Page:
Portugal’s Digital Nomad Bubble At Risk Amid Protests From Locals

Portugal’s Digital Nomad Bubble At Risk Amid Protests From Locals

At first glance, Portugal, and Lisbon in particular, seems like the ideal place for digital nomads, the serendipity of beautiful scenery, cheap housing, and lax laws. Restless techies have been further lured to the country by the global pandemic.

The so-called “golden visa,” which has been in place since 2012, allows foreigners to live in Portugal in exchange for making financial investments in the country, such as the purchase of outdated or dilapidated property worth at least €350,000. The program has recently attracted investment in the technology sector and its associated workforce.

Nomad List, a website for highly mobile employees, estimates that 15,800 digital nomads called Lisbon home as of December. In the website’s most recent “State of Digital Nomads” yearly report, the city is also included as one of the top locations for nomads, particularly women.

Although the majority of the policy’s initial recipients were from China and Latin America, Americans began to swarm in around 2020: The United States was on track to have the most people with golden visas by September 2022.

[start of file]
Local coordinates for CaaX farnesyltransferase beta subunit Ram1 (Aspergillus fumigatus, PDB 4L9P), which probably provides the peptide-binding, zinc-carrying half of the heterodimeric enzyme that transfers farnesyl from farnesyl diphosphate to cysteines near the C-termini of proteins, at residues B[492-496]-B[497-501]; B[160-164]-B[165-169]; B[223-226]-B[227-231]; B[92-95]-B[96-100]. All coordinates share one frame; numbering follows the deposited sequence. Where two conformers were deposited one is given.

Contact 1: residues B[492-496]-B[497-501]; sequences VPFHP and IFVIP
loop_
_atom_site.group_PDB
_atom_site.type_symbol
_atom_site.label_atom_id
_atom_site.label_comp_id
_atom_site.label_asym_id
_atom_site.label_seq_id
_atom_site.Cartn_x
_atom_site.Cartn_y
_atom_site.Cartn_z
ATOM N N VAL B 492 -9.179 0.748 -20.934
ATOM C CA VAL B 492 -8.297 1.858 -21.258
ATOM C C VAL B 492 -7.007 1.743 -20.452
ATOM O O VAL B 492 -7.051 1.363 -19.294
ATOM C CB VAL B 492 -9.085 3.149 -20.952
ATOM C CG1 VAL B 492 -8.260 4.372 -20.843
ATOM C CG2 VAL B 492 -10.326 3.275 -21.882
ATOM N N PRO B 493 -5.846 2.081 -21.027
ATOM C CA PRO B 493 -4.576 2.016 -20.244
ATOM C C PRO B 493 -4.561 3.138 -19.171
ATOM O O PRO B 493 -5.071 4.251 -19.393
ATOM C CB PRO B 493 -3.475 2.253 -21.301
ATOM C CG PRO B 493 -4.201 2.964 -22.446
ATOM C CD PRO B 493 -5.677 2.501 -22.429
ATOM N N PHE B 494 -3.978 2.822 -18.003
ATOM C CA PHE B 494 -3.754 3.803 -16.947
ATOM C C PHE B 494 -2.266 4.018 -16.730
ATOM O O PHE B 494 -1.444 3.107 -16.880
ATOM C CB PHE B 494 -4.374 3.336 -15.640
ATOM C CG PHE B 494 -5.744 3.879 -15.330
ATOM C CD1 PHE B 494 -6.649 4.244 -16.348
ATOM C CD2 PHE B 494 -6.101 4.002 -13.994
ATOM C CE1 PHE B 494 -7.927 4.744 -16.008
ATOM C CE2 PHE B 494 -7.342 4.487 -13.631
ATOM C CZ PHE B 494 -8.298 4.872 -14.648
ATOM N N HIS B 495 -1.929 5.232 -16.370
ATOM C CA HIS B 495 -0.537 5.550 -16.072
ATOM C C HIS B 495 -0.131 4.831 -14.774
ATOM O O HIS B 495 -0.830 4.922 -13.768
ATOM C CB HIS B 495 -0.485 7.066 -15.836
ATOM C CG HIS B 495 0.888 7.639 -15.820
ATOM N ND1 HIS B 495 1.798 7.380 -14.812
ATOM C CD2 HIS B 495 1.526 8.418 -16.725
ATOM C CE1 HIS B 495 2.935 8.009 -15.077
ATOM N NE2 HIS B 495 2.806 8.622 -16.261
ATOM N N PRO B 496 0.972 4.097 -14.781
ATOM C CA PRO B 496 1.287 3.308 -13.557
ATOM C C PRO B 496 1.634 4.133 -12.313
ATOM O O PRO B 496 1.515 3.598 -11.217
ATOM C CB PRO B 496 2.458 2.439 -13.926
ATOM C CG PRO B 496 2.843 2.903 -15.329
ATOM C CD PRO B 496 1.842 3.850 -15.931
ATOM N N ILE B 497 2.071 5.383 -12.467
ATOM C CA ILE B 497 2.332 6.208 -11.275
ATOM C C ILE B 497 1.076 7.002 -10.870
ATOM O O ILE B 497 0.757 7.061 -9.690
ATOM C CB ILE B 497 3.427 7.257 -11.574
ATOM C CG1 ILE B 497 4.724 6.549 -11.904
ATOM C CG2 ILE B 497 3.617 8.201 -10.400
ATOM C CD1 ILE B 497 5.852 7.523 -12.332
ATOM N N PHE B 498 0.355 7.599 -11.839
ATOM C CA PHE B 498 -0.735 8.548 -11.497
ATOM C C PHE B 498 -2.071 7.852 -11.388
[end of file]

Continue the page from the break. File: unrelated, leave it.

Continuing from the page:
Lisbon, Portugal
Lisbon, Portugal

Thanks to the Web Summit, more Technology employees are now eligible for visas: It’s “one of the reasons why Lisbon got on the map of Silicon Valley entrepreneurs,” said Armand Arton, founder of the Global Citizen Forum, a members’ club for well-heeled cosmopolites.

The excess…

Locals claim Portugal’s housing stock and infrastructure are struggling to cope with the flood of digital nomads. Some claim that short-term rental website Airbnb, popular with digital nomads, has displaced residents.

“We have neighborhoods now that are mainly Airbnb,” said Ana, the Portuguese teacher, at a protest on Web Summit’s opening night. “We don’t have our homes anymore.” Nearby, activists from housing advocacy group Habita held placards reading, “1 digital nomad = many forced nomads.”

Carlos Moedas, the social democratic mayor of Lisbon, felt the demonstration to be inconvenient because two days later, he and Airbnb co-founder Nathan Blecharczyk spoke on stage at Web Summit about the “remote work revolution.”

The mayor of Lisbon defended his intention to make Lisbon “the capital of innovation in Europe” in an interview with POLITICO following his appearance. He also stated that Portuguese institutions must consider “both sides of the coin” when it comes to luring talent.

“I’m building 1,000 homes for people that don’t have homes or cannot pay rent. I put in a major plan to renew neighborhoods that were very old,” Moedas said. Critics “have to understand there is not a dichotomy” between attracting tourists and taking care of the local population.